The fourth attempt, let’s look at the location

Equally important is the location.  Dark and brooding characters need dark and brooding locations.  It’s undeniable that there’s evil everywhere, we just have to look for it.

Of course, that’s not what I do, but …

I have been in a few tight corners, with some possibly dark and brooding characters where my heart rate has increased exponentially, and was saved by quick thinking, and a desire not to hang around and see what happens (for the purposes of a writable experience – no,, I’m not that stupid).

As the story stands, we move form a small staff room, or rest room, and then we move out to the car park of … what?  It’s not exactly clear where it is, only that Graham is leaving work to go home.

Whether it’s clear or not, Graham is a security guard, part of a team that work on an industrial estate where there’s a number of factories and office blocks. 

Some of those buildings are empty, for a variety of reasons, so a back story for this might be created so that I can convey a clearer picture of not only the bricks and mortar, but what it’s like there.

Ergo the first descriptive line, steeping outside into the epicentre of the south pole.  There is snow everywhere, which meant it was falling while he was inside at work, but now, the moment he leaves, it’s stopped.  Cold, then, and clear.

So it begins…

Now, as a secondary theme, it might not be obvious the owners are lax in the hiring of security staff to watch over their assets, staff that are relatively dubious in character, which might, in turn, mean that the notion of using cut-price security might mean something else is going on.

Are the empty factories empty?  Or have they been repurposed, and the guards are not sure what their guarding?  Do they want to know?  A job is a job, and in this situation, either from a hint from the employer, or the words of an old hand, and it doesn’t pay to poke a nose in where it’s not wanted.

So, as you can see, when starting the story I didn’t give proper thought to the background story, the fact that I could weave another or several storylines intertwined with what will be the master plotline.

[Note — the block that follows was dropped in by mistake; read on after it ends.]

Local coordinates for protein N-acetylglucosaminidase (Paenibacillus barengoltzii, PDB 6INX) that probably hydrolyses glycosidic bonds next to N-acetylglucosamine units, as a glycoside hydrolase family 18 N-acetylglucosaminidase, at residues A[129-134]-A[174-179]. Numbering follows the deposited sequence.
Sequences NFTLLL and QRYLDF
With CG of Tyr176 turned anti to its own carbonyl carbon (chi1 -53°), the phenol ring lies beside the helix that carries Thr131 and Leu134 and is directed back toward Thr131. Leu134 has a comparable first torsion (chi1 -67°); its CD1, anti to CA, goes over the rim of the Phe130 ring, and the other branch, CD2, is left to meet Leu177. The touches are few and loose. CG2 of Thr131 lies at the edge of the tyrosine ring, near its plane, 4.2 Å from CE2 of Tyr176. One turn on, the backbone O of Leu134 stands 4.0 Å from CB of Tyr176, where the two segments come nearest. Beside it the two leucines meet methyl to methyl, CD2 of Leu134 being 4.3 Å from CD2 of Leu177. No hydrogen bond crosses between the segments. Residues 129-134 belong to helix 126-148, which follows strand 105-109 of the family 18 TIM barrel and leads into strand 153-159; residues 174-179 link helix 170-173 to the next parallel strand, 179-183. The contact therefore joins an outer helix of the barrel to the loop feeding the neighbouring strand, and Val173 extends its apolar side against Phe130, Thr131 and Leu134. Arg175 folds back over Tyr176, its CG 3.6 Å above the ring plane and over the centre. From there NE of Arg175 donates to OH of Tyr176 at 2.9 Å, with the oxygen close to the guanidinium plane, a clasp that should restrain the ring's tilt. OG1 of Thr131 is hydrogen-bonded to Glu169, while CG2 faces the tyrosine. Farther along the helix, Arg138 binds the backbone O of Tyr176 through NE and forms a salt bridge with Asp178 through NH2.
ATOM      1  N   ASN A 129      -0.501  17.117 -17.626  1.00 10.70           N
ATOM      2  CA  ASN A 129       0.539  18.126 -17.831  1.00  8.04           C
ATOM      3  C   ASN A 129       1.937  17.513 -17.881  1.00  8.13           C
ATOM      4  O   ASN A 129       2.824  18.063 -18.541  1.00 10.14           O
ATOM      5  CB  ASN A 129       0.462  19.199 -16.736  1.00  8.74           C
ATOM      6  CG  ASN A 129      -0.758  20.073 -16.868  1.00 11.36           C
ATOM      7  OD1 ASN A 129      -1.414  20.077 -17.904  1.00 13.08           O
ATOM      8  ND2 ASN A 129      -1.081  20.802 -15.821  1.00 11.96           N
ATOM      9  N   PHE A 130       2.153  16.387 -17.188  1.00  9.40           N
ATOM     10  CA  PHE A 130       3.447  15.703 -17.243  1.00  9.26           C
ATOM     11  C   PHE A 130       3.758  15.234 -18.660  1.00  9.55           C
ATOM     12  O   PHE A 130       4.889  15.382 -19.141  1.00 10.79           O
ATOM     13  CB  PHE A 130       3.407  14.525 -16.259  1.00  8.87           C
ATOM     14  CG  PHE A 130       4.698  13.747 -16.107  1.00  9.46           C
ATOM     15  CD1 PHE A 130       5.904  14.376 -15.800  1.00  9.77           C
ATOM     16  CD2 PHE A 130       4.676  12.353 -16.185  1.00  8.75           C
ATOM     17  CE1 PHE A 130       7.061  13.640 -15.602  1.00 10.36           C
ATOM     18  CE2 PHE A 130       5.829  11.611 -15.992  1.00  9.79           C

What is the master plotline?

I have an idea or two, but let’s not get to ahead of ourselves.

Let’s stitch together a scenario or two for the back story and see where it takes us.  Remember that this was more or less part of the storyline originally in my mind but may not have been articulated in what I wrote at the time.

Basically, then, we’re dealing with a large industrial site on the outskirts of a city in decline.  Everyone can relate to the problematic times we’re in now, but this was written at the height of the last global financial meltdown about fifteen year ago, which caused a deep recession.

Within that framework a lot of businesses and people went to the wall.  Graham, and others, lost a decent paying job, as well as his house, having finally got on the property ladder, only to find he couldn’t pay for it.

At the time he was not alone in that respect.  And lenders were not immune either, so there’s the possibility of one or two industrial park owners not exactly being legit in some of their business dealings, not after taking heavy hits financially.

In that scenario, there’s always the possibility of insurance fraud as a means of cutting losses, hence the need for security that might be asked to look the other way.

Another possibility could be that empty buildings and enterprising men, or women, fit the category of ‘the devil finds work for idle hands’. 

Or someone who recognises an opportunity to make some money.  That particular scenario opens the door to a plethora of ideas.

© Charles Heath 2020

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